Fluid Intake and Output Are Balanced During Steady-State Conditions
The relative constancy of the body fluids is remarkable because there is con-tinuous exchange of fluid and solutes with the external environment as well as within the different compartments of the body. For example, there is a highly variable fluid intake that must be carefully matched by equal output from the body to prevent body fluid volumes from increasing or decreasing.
Water is added to the body by two major sources: (1) it is ingested in the form of liquids or water in the food, which together normally add about 2100 ml/day to the body fluids, and (2) it is synthesized in the body as a result of oxidation of carbohydrates, adding about 200 ml/day. This provides a total water intake of about 2300 ml/day (Table 25â€“1). Intake of water, however, is highly variable among different people and even within the same person on different days, depending on climate, habits, and level of physical activity.
Insensible Water Loss. Some of the water losses cannot be precisely regulated. Forexample, there is a continuous loss of water by evaporation from the respira-tory tract and diffusion through the skin, which together account for about 700 ml/day of water loss under normal conditions. This is termed insensiblewater loss because we are not consciously aware of it, even though it occurs con-tinually in all living humans.
The insensible water loss through the skin occurs independently of sweating and is present even in people who are born without sweat glands; the average water loss by diffusion through the skin is about 300 to 400 ml/day. This loss is minimized by the cholesterol-filled cornified layer of the skin, which provides a barrier against excessive loss by diffusion. When the cornified layer becomes denuded, as occurs with extensive burns, the rate of evaporation can increase as much as 10-fold, to 3 to 5 L/day. For this reason, burn victims must be given large amounts of fluid, usually intravenously, to balance fluid loss.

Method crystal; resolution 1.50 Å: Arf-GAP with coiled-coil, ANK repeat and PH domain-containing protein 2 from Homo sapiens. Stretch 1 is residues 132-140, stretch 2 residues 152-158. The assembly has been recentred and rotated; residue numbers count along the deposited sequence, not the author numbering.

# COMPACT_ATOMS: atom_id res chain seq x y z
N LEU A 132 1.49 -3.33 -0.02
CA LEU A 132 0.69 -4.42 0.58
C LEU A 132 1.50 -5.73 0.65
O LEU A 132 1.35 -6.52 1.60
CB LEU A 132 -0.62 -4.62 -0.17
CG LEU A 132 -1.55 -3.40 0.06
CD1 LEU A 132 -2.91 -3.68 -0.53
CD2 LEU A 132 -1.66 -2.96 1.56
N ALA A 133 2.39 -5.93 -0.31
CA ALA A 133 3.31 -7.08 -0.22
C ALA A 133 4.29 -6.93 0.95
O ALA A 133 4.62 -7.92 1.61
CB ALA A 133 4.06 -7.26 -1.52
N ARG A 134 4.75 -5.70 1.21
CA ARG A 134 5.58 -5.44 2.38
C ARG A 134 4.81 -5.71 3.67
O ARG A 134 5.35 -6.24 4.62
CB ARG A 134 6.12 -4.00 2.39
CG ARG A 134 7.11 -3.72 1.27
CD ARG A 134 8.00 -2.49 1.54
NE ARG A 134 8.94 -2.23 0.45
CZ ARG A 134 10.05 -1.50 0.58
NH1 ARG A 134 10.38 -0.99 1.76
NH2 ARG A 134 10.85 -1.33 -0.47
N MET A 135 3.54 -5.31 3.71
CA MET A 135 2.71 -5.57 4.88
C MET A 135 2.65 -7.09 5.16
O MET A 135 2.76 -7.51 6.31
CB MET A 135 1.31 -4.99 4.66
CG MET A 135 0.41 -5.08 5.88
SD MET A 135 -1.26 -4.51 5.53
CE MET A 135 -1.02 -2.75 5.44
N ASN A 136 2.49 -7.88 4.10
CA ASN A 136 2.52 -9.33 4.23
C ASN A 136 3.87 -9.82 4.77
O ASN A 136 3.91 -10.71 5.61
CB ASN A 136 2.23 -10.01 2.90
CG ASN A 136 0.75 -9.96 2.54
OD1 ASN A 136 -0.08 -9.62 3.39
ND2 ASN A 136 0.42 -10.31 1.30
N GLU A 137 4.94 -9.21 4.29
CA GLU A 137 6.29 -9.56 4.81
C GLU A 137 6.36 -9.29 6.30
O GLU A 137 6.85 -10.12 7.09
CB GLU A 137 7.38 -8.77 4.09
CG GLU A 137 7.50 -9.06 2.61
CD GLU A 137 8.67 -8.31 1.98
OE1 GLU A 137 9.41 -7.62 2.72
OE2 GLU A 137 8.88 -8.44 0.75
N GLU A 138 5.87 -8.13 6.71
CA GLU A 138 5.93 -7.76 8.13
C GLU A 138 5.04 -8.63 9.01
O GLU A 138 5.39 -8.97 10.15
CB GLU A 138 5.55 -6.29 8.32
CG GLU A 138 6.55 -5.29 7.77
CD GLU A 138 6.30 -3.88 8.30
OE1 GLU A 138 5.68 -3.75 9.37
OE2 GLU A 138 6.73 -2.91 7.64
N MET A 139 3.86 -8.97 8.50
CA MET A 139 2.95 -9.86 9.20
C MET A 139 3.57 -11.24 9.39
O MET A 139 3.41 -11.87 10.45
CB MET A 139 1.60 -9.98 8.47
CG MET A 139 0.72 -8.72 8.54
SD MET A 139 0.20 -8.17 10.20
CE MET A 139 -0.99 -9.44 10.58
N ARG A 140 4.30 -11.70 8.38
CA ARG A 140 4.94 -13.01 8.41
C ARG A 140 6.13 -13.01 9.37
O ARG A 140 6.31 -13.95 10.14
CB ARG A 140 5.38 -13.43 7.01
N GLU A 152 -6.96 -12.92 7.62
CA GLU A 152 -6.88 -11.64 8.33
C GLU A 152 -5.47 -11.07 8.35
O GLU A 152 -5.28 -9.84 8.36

Insensible water loss through the respiratory tract averages about 300 to 400 ml/day. As air enters the respiratory tract, it becomes saturated with moisture, to a vapor pressure of about 47 mm Hg, before it is expelled. Because the vapor pressure of the inspired air is usually less than 47 mm Hg, water is continuously lost through the lungs with respiration. In cold weather, the atmospheric vapor pressure decreases to nearly 0, causing an even greater loss of water from the lungs as the temperature decreases. This explains the dry feeling in the respiratory passages in cold weather.
Fluid Loss in Sweat. The amount of water lost by sweat- ing is highly variable, depending on physical activity and environmental temperature. The volume of sweat normally is about 100 ml/day, but in very hot weather or during heavy exercise, water loss in sweat occa- sionally increases to 1 to 2 L/hour. This would rapidly deplete the body fluids if intake were not also increased by activating the thirst mechanism.
Water Loss in Feces. Only a small amount of water (100 ml/day) normally is lost in the feces. This can increase to several liters a day in people with severe diarrhea. For this reason, severe diarrhea can be life threatening if not corrected within a few days.
Water Loss by the Kidneys. The remaining water loss from the body occurs in the urine excreted by the kidneys. There are multiple mechanisms that control the rate of urine excretion. In fact, the most important means by which the body maintains a balance between water intake and output, as well as a balance between intake and output of most electrolytes in the body, is by con- trolling the rates at which the kidneys excrete these substances. For example, urine volume can be as low as 0.5 L/day in a dehydrated person or as high as 20 L/day in a person who has been drinking tremen- dous amounts of water.
This variability of intake is also true for most of the electrolytes of the body, such as sodium, chloride, and potassium. In some people, sodium intake may be as low as 20 mEq/day, whereas in others, sodium intake may be as high as 300 to 500 mEq/day. The kidneys are faced with the task of adjusting the excretion rate of water and electrolytes to match precisely the intake of these substances, as well as compensating for excessive losses of fluids and electrolytes that occur in certain disease states.